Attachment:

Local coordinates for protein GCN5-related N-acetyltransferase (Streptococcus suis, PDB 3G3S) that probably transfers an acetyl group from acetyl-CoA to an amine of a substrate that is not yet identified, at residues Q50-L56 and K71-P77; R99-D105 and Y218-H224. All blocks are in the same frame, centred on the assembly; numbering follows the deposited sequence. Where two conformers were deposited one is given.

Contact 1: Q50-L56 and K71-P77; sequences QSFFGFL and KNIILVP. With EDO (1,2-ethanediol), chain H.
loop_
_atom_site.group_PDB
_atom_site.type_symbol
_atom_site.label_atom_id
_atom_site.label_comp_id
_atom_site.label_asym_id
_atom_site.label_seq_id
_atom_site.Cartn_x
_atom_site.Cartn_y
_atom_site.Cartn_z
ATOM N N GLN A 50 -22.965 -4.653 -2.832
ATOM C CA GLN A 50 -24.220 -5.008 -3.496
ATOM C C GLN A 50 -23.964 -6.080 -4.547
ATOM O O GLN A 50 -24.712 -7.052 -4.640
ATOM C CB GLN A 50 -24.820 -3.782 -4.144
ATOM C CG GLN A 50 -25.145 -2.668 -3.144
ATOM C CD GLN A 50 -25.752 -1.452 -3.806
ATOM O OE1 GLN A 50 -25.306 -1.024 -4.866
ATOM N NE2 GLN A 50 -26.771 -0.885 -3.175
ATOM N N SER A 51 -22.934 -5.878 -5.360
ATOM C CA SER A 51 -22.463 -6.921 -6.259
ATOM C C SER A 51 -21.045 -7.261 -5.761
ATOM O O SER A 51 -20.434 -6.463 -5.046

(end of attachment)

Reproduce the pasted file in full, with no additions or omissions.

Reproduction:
Local coordinates for protein GCN5-related N-acetyltransferase (Streptococcus suis, PDB 3G3S) that probably transfers an acetyl group from acetyl-CoA to an amine of a substrate that is not yet identified, at residues Q50-L56 and K71-P77; R99-D105 and Y218-H224. All blocks are in the same frame, centred on the assembly; numbering follows the deposited sequence. Where two conformers were deposited one is given.

Contact 1: Q50-L56 and K71-P77; sequences QSFFGFL and KNIILVP. With EDO (1,2-ethanediol), chain H.
loop_
_atom_site.group_PDB
_atom_site.type_symbol
_atom_site.label_atom_id
_atom_site.label_comp_id
_atom_site.label_asym_id
_atom_site.label_seq_id
_atom_site.Cartn_x
_atom_site.Cartn_y
_atom_site.Cartn_z
ATOM N N GLN A 50 -22.965 -4.653 -2.832
ATOM C CA GLN A 50 -24.220 -5.008 -3.496
ATOM C C GLN A 50 -23.964 -6.080 -4.547
ATOM O O GLN A 50 -24.712 -7.052 -4.640
ATOM C CB GLN A 50 -24.820 -3.782 -4.144
ATOM C CG GLN A 50 -25.145 -2.668 -3.144
ATOM C CD GLN A 50 -25.752 -1.452 -3.806
ATOM O OE1 GLN A 50 -25.306 -1.024 -4.866
ATOM N NE2 GLN A 50 -26.771 -0.885 -3.175
ATOM N N SER A 51 -22.934 -5.878 -5.360
ATOM C CA SER A 51 -22.463 -6.921 -6.259
ATOM C C SER A 51 -21.045 -7.261 -5.761
ATOM O O SER A 51 -20.434 -6.463 -5.046